Young girls playing with Bratz dolls is not an ideal situation because the doll teaches them how to make themselves look more sexualized. This plastic doll is only six inches in length, much shorter then it’s competitor Barbie, but it still holds much more impact on a child. With very voluminous hair and outrageous makeup such as eyeshadow, lipstick, and mascara, little girls are being exposed to something that they should not have to experience until they are in their teens. The dolls lead young girls to think
1) After reading the three essays (Kirk and Rey, Motz and Katz) ---What do the authors believe are the most important factors affecting our identities and sense of the world around us? • Kirk and Rey’s essay, “Identities and Social Locations: Who Am I? Who Are My People?”, asserts that identity is the
Children’s child play has become a form of an unrealistic world. Although, it is considered for children to begin creating a creative imagination, the mind fascinates children into toys. Some child’s play toys are not ideal for young children, like the one and only “Barbie”. Barbie has become a worldwide toy product for children all over the world, from the North Pole to the South Pole. These dolls have emerged from one ethnicity to another. In Ann DuCille, “Dyes and Dolls: Multicultural Barbie and the Merchandising of Differences” the author talks about the race and gender differences; found in Barbie. She argues; “Is Barbie bad?” her response, was “Barbie is just a piece of plastic” (459). In contrast, this piece of plastic is not just a piece of plastic to young girls; it is much more than that. A piece of plastic that little girls all over the world wish they could be. Even though, it is only a piece of plastic to adults that Barbie significantly means nothing to them. Growing up, I owned a couple of Barbie dolls. The tall, long blond hair, blue-eyed doll was my best friend and my “role model”. I wanted to become exactly like Barbie. As a child, I thought only beautiful people who looked liked Barbie signified beauty. To my little to no knowledge, I soon came to find out no one really looks like Barbie, except people who want to become like Barbie. In my adolescent years, no one taught me Barbie was “unreal”; no one taught me it was just a figure in my imagination.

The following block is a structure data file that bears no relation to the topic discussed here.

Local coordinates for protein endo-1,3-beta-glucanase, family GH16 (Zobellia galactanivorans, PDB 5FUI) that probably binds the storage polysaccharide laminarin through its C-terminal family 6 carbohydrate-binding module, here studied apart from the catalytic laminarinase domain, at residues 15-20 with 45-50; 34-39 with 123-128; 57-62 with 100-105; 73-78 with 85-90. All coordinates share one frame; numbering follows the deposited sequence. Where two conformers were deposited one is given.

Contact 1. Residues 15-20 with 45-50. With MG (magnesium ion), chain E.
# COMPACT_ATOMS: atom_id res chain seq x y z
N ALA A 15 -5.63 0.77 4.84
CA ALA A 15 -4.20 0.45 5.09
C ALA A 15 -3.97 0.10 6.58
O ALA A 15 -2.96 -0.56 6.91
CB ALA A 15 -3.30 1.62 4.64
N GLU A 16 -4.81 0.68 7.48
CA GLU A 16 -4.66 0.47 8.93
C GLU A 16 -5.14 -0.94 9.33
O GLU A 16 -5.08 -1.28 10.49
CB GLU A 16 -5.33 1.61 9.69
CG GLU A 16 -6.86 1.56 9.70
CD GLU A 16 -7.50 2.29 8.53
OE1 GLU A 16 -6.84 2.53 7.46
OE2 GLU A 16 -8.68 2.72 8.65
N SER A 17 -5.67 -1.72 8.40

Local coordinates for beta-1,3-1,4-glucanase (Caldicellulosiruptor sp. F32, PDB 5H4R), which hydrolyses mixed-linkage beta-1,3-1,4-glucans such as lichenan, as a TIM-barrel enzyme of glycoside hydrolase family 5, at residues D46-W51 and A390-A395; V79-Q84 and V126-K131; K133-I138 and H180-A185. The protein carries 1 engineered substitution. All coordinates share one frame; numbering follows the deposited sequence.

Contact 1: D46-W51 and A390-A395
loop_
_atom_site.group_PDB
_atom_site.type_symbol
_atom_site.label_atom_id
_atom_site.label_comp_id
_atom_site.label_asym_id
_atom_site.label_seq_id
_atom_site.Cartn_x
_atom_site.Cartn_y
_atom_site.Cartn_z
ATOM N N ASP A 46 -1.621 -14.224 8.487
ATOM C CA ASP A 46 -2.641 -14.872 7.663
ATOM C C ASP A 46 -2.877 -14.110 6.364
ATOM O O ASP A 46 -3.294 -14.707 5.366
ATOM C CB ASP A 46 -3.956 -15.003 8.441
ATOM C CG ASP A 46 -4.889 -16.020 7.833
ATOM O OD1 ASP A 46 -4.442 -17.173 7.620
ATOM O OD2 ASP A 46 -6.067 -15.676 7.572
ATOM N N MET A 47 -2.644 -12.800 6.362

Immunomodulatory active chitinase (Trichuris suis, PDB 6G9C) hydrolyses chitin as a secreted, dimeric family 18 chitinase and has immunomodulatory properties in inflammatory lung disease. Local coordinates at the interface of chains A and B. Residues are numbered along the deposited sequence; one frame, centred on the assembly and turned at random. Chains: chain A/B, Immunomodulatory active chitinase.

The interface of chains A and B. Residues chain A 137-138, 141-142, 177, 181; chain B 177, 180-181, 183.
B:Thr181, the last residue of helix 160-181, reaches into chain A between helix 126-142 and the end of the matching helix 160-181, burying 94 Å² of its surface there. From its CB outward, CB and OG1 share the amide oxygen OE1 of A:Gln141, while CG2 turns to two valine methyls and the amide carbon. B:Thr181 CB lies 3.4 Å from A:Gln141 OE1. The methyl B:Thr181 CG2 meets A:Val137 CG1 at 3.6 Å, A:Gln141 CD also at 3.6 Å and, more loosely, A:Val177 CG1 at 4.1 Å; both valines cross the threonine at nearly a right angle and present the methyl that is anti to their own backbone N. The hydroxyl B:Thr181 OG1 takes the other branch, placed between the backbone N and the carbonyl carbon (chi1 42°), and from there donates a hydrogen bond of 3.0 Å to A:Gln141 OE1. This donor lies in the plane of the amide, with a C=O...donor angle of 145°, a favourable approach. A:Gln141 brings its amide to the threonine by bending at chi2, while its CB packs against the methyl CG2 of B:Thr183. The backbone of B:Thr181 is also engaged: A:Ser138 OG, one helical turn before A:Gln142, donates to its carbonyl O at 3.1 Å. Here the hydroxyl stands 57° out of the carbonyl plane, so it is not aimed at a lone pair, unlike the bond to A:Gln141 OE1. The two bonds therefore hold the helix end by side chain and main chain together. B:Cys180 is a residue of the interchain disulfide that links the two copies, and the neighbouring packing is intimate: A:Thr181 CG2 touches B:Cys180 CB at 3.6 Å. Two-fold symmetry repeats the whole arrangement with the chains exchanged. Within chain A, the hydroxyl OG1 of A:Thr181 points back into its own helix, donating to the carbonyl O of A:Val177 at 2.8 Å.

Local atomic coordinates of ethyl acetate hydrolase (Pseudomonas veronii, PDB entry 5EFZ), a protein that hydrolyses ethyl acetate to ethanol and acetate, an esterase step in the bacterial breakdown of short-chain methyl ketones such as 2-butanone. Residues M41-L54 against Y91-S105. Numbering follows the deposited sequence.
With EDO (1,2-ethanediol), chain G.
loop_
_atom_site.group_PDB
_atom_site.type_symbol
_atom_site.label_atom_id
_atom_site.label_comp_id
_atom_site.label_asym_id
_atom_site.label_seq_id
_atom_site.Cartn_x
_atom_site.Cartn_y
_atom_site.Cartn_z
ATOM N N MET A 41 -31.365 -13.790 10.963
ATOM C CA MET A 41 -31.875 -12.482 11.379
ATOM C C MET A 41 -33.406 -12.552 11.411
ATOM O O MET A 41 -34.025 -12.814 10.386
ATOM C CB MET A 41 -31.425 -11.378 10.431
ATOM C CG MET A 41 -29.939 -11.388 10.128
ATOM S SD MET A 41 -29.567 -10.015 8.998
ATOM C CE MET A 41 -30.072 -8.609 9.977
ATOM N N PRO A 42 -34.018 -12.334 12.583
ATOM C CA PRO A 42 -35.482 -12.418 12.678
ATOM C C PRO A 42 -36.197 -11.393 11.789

Barbie, the Teenage Fashion Model Barbie is an important role model of girls at a young age. “Handler got the idea for Barbie after noticing her daughter, Barbara, dressing adult paper dolls in cutout clothing.” [Englert] “Ruth immediately recognized that experimenting with the future from a safe distance though pretend play was an important part of growing up.” [History -Barbie] Recently, Barbie has announced that Barbie will be curvier, different hair length and/or color, different skin tones, etc. to have girls experiment the doll as themselves with decision making, problem solving, and more. “...Barbie continues to find new ways to inspire and encourage the next generation of girls.” [History -Barbie]